In lieu of a crystal ball that can foresee Alzheimer’s, scientists are trying to divine impending disease by looking deep into a person’s genome. As reported in the March 21 PLoS Medicine, scientists led by Rahul Desikan of the University of California, San Francisco, Ole Andreassen of the University of Oslo, Norway, and Anders Dale of UC San Diego have formulated a genetic score that predicts how old people will be when they develop Alzheimer’s disease. The model considers everyone at risk. This “polygenic hazard score” (PHS) combines the risk from common AD-associated genetic variants into a single value. In various independent populations, the PHS predicted age at onset and rate of progression to AD, and it correlated with both in vivo biomarkers and neuropathology. The PHS could help enrich clinical trial samples and improve differential diagnosis, said the authors.
“The analysis is incredibly thorough,” said Elizabeth Mormino, Stanford University School of Medicine, California, who was not involved in the research. “This is the first paper to take such a wide-scale approach to validating a polygenic risk score in the context of Alzheimer’s disease.” Mormino has calculated a polygenic score that correlated with cognitive and structural brain changes that precede AD (see Jul 2016 news).
On their own, single nucleotide polymorphisms (SNPs) identified in genome-wide association studies (GWAS) usually raise the risk of disease only very slightly. Together, however, risk from other SNPs may add up. To calculate a person’s total genetic burden, scientists have started pooling SNP data into polygenic risk scores (Chouraki et al., 2016). They devise these scores by comparing genotypes of cases to genotypes of controls who have not developed AD. The problem is, some of those controls may develop disease later, said co-author James Brewer, UC San Diego.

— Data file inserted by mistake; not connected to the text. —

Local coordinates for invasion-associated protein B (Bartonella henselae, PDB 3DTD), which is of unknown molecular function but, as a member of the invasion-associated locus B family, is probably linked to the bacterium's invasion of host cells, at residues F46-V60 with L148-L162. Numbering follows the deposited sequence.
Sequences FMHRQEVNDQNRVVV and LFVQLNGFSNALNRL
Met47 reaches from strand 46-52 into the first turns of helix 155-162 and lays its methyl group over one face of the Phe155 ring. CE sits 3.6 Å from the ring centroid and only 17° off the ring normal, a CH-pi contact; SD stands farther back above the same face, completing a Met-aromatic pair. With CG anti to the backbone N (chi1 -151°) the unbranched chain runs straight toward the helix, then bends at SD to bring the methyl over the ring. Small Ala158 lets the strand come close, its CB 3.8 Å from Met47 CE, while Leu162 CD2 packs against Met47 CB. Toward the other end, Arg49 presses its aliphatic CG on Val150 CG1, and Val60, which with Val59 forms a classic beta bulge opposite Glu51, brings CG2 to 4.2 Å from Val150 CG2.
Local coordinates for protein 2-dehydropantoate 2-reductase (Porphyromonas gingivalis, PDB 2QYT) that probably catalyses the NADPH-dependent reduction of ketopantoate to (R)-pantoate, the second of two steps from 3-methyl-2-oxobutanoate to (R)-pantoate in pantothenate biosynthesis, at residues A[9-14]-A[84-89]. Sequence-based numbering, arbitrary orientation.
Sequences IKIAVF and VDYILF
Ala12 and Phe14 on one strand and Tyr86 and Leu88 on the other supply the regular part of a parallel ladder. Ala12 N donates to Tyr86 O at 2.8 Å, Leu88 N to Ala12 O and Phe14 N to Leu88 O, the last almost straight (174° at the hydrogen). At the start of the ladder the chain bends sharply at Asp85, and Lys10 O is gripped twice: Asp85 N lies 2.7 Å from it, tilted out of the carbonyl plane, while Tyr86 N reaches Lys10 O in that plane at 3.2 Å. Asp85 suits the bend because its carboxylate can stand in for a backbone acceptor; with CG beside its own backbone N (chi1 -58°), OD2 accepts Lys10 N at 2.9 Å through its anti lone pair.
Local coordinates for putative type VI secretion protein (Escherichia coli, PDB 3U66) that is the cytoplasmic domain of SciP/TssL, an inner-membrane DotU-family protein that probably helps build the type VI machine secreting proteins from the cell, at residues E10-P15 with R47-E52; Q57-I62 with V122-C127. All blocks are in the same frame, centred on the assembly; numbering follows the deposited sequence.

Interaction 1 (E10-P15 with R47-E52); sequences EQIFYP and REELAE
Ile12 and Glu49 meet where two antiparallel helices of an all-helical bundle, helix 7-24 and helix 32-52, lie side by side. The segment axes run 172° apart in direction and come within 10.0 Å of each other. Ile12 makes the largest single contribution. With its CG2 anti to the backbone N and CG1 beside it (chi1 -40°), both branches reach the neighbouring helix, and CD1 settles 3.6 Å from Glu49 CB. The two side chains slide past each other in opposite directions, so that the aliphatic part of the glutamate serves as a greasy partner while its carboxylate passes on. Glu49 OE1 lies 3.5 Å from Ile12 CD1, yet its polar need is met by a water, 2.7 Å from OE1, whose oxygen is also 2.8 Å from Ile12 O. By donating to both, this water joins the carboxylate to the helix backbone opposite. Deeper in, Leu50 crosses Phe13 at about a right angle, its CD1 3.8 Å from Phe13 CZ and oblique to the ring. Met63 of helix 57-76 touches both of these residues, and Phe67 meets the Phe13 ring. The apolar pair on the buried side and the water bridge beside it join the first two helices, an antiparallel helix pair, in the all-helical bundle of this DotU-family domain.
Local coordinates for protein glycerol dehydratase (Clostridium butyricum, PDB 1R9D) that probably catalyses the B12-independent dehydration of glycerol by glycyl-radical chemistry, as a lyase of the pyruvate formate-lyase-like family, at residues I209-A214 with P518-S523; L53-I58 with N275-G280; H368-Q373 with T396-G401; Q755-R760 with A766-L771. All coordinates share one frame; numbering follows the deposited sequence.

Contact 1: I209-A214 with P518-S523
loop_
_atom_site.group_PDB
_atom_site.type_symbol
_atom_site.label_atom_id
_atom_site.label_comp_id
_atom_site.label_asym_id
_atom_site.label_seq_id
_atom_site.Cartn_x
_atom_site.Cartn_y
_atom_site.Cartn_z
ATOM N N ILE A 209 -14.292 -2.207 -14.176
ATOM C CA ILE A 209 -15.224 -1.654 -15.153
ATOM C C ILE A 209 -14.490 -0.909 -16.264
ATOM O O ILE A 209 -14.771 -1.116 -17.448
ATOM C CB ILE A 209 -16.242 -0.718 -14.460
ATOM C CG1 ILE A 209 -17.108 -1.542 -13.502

Dale, Desikan, and co-first author Chun Chien Fan, UC San Diego, decided to model AD a different way. They developed a polygenic “hazard” score that assumed everyone would eventually develop the disease, with the only question being when. To start off, they first compared 17,000 AD cases to more than 37,000 controls from the International Genomics of Alzheimer’s Project and chose 1,854 SNPs that appeared more often among AD patients, even though most of them fell below the threshold for genome-wide significance. They then examined these SNPs in 6,400 AD cases and 9,386 controls from the first phase of the Alzheimer’s Disease Genetics Consortium (ADGC) and determined the average age at onset associated with each SNP. They incorporated the riskiest SNPs one by one into their model, ultimately picking 31—including many of the known AD risk alleles from past GWAS—that together best predicted age at onset. By comparing the hazard associated with each of these 31 SNPs with age-related incidence rates from the general population, the authors derived a PHS for each person.